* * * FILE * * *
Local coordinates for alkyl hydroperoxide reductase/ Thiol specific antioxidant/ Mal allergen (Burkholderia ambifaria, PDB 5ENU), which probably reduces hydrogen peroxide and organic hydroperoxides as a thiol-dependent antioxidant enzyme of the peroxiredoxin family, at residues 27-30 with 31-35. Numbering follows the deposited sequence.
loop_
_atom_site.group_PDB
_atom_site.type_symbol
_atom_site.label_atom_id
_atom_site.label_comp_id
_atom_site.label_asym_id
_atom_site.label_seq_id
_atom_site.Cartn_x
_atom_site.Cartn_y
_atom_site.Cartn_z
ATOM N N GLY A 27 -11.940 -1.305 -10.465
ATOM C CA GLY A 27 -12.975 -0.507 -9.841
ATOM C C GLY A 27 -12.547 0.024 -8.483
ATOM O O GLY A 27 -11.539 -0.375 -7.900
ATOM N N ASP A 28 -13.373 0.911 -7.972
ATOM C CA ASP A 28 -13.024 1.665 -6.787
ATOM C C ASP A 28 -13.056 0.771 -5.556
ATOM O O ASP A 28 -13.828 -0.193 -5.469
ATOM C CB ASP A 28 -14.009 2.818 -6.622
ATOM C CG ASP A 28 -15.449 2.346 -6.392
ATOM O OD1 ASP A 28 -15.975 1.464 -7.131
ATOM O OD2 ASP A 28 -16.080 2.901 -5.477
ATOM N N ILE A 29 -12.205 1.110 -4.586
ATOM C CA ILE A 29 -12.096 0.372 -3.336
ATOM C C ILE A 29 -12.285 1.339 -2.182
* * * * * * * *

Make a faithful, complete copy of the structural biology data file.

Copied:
Local coordinates for alkyl hydroperoxide reductase/ Thiol specific antioxidant/ Mal allergen (Burkholderia ambifaria, PDB 5ENU), which probably reduces hydrogen peroxide and organic hydroperoxides as a thiol-dependent antioxidant enzyme of the peroxiredoxin family, at residues 27-30 with 31-35. Numbering follows the deposited sequence.
loop_
_atom_site.group_PDB
_atom_site.type_symbol
_atom_site.label_atom_id
_atom_site.label_comp_id
_atom_site.label_asym_id
_atom_site.label_seq_id
_atom_site.Cartn_x
_atom_site.Cartn_y
_atom_site.Cartn_z
ATOM N N GLY A 27 -11.940 -1.305 -10.465
ATOM C CA GLY A 27 -12.975 -0.507 -9.841
ATOM C C GLY A 27 -12.547 0.024 -8.483
ATOM O O GLY A 27 -11.539 -0.375 -7.900
ATOM N N ASP A 28 -13.373 0.911 -7.972
ATOM C CA ASP A 28 -13.024 1.665 -6.787
ATOM C C ASP A 28 -13.056 0.771 -5.556
ATOM O O ASP A 28 -13.828 -0.193 -5.469
ATOM C CB ASP A 28 -14.009 2.818 -6.622
ATOM C CG ASP A 28 -15.449 2.346 -6.392
ATOM O OD1 ASP A 28 -15.975 1.464 -7.131
ATOM O OD2 ASP A 28 -16.080 2.901 -5.477
ATOM N N ILE A 29 -12.205 1.110 -4.586
ATOM C CA ILE A 29 -12.096 0.372 -3.336
ATOM C C ILE A 29 -12.285 1.339 -2.182